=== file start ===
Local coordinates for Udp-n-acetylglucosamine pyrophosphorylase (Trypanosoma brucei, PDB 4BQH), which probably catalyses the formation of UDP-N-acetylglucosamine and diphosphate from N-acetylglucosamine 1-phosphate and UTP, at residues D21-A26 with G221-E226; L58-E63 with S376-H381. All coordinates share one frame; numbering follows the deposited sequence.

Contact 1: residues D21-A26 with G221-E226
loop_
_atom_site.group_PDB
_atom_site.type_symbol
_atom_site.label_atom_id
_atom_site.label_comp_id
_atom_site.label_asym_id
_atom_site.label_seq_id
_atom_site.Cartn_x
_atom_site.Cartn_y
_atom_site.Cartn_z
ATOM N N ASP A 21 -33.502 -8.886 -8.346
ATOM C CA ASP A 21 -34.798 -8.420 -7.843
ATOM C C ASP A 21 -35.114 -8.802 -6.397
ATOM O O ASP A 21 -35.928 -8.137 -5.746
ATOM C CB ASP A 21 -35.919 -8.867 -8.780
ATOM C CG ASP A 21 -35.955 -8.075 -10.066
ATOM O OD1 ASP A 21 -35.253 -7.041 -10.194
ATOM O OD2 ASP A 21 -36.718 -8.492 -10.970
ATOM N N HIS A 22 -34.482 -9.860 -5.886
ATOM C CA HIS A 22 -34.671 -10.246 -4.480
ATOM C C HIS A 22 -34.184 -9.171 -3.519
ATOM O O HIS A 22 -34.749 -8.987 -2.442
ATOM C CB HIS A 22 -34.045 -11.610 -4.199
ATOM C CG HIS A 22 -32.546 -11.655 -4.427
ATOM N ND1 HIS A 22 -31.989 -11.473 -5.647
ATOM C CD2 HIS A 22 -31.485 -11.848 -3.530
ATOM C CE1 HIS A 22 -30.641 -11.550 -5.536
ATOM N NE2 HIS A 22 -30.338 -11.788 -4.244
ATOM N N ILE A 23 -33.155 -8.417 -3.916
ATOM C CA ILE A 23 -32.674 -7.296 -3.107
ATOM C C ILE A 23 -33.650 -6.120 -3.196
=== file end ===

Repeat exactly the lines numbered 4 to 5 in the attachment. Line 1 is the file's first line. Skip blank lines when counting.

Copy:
_atom_site.group_PDB
_atom_site.type_symbol